Southeast Asia / Thailand

The Illusive Empowered AND Safe Woman

I fanaticize about this woman who is both empowered and safe in the world. She’s independent. When she sets her sights on something, she confidently follows through. She brings other women with her, they support each other. The woman doesn’t compromise on her principles. She’s unafraid to stand up for herself and others. She understands the gendered societal expectations of her time and place and gracefully navigates her surroundings without compromising safety or her values.

Wouldn’t it be nice to live as an ethical feminist without having to take much risk to your wellbeing?

Sure it would. The fact is, though, that you can’t really have it both ways. Trying to be an empowered person in societies that have designed neat boxes containing all that’s acceptable for men and women (not to mention those who identify as another gender), means that when you are living your life honestly you are going against what society has deemed “your place” at least some of the time.

We all deal with this in different incarnations throughout our lives. For me, the internal negotiation between safety and empowered feminism comes into clearer focus outside of my home country. Probably because I’ve gotten so used to the negotiation in the U.S., I don’t notice I’m doing it anymore.

I spent a lot of time when I was living in India struggling with this idea, especially in the aftermath of a number of events in which women (Indian and international) were assaulted, violated, and killed for their presence in public spaces. I did not want fear, incubated by sexism, to dictate my experience. At the same time, I was a little afraid, and I knew I could fit myself into my neat box for the most part if I wanted to: always take public transit with others, always be home before dark, make myself quiet and small when walking down the street, not invite male attention with my eyes.

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My familiarity with my box also meant I could choose to purposefully exit it when I wanted. I did take rickshaws by myself. I stayed out into the night once in a while. I think I may have even been loud walking down the street with friends and probably looked at a man or two by accident in an effort not to trip over my own feet or uneven sidewalks. I selectively chose empowerment in those moments and in doing so, I compromised a little bit of my safety.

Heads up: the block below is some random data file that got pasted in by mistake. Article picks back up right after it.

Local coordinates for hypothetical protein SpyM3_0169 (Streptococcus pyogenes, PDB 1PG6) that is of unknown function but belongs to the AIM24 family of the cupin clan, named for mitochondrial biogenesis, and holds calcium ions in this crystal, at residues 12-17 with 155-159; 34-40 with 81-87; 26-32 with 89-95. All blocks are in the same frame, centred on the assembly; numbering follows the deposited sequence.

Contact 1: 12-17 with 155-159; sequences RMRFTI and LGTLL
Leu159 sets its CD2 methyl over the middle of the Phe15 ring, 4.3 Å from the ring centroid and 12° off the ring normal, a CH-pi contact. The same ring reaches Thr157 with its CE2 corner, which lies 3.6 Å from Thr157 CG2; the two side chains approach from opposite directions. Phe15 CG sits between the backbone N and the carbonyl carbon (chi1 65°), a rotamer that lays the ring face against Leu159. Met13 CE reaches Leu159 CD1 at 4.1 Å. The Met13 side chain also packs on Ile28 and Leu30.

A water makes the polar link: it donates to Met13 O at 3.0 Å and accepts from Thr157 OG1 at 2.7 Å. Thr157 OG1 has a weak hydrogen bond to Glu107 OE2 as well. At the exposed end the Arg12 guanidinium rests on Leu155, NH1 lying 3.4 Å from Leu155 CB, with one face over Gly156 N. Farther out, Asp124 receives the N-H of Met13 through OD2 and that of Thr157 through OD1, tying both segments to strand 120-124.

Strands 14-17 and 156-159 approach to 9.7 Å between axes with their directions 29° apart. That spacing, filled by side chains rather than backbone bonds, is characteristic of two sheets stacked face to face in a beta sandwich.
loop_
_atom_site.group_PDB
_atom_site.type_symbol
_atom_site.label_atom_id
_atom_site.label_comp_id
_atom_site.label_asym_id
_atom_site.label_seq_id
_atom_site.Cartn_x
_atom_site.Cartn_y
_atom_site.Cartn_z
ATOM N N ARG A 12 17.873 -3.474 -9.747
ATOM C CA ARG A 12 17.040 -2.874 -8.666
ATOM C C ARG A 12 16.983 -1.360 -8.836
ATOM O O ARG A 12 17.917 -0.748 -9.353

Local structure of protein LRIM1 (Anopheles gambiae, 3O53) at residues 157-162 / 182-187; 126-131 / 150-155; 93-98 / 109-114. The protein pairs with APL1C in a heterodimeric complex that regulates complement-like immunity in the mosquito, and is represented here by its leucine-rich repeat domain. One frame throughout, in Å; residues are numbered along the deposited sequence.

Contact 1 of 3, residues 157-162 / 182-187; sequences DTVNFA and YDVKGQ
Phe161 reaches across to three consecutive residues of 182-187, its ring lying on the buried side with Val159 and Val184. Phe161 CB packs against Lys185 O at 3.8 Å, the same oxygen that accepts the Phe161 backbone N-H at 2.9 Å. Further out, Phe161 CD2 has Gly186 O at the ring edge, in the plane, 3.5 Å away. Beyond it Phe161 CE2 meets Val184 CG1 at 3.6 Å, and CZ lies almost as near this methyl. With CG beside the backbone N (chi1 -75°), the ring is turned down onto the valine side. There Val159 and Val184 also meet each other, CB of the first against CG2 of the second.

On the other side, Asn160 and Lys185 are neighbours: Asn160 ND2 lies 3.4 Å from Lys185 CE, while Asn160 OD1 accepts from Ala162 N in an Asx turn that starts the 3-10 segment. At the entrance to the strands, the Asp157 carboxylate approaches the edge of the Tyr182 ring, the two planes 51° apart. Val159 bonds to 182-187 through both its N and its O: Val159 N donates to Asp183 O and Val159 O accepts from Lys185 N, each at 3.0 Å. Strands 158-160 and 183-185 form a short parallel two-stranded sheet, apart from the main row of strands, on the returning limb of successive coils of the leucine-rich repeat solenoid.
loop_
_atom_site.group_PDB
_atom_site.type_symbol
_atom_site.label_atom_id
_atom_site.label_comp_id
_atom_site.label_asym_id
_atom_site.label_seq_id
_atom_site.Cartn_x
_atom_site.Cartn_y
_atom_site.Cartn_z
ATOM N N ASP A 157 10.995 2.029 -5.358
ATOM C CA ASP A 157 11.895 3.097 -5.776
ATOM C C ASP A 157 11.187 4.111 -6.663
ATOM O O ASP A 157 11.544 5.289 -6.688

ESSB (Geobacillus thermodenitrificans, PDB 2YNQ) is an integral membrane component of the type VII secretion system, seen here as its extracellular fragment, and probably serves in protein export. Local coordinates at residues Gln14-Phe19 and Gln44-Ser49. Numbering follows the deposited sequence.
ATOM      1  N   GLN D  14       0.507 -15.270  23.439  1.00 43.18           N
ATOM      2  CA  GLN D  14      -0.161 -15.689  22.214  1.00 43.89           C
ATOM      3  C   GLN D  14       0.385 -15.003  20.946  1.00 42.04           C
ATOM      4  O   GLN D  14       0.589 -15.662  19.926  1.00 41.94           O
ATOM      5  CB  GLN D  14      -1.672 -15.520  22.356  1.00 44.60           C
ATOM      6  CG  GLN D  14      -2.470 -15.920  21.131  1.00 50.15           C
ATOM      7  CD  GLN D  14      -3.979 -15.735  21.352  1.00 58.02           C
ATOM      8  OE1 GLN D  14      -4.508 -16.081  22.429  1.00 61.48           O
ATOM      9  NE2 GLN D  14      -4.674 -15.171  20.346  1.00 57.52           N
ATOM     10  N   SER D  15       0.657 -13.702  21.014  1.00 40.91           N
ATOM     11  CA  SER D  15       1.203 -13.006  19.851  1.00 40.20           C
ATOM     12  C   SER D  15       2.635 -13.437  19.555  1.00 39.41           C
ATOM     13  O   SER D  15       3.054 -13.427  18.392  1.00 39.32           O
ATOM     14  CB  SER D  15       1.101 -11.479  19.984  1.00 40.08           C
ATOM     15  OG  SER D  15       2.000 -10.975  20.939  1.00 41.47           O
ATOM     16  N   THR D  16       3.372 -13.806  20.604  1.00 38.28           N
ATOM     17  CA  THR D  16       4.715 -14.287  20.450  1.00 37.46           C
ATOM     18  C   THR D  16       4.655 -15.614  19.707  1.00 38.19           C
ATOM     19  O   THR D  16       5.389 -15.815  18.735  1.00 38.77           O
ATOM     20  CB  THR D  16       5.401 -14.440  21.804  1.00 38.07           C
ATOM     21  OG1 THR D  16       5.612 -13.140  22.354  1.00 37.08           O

In the past month in Bangkok, I have been thinking about this again. In my time here so far, I have made similar calculated choices and perhaps some ignorant ones.

When I landed in Bangkok, it was midnight. I had thoroughly researched and planned how I would get to my apartment by using the public taxi system. I had the directions printed out in Thai, I exchanged money right when I landed, and I confirmed with friends who had lived here before I left that my expectations were reasonable. It was a calculated decision to position myself outside of my box.

As non-Thai, non-Thai-speaking woman, I got into a taxi in a city I had never been to with all of my important possessions on my person. In the car, we whipped past billboards plastered with larger than life images of male hands wrapped around young girls’ mouths and phone numbers to call to report sex trafficking. In my jet-lagged fogginess, I took a picture of the taxi number of the car in case I needed it later. I tried to memorize a handful of landmarks as we passed in case I need to retrace my steps later. Thankfully I didn’t need the picture or the mental map I had created. The drive was pleasant and the driver waited patiently for me while I fumbled with the lock box to get my key. I compromised a little bit of control over my safety for that independence and it happened to pay off.

I walk all over the place by myself too and sometimes after dark. The unspoken rules are not the same here as they were in Pune. I see many other women walking around by themselves. They don’t all dress conservatively and I don’t have to police my gaze in the same way. In Thailand, there’s a different expectation. Instead of keeping my head down, I smile at the people I walk past. That’s how I stay in my box here.

I don’t mean to make it sound like everything in a box is bad. In this particular case it isn’t for me. I like smiling at people. I’ve become a bit of a Midwesterner in the way. In this case, what is contained in the box is not necessarily bad itself, it is the societal punishment for stepping outside that is a problem. In a perfect world, we could choose to smile or not smile at our pleasure without a recognizable response from the outside world. We’re not there yet. Until that day, the negotiations continue. I can’t be the empowered and safe woman because she doesn’t exist. But I can continue to live my life in a way I can be proud of somewhere between.

It’s important for me to remember I am far from alone in this. The expectations are different for each of us and they depend on much more than just our gender, but I find great comfort in sharing experiences and supporting one another as we navigate onward. When I am with other women, we can garner some extra safety and boldness from each other. I am incredibly grateful for these women and those moments when we  live our lives like the illusive woman: empowered and safe. Objectively I know she doesn’t exist, but part of me also knows that every once in a while she’s us.

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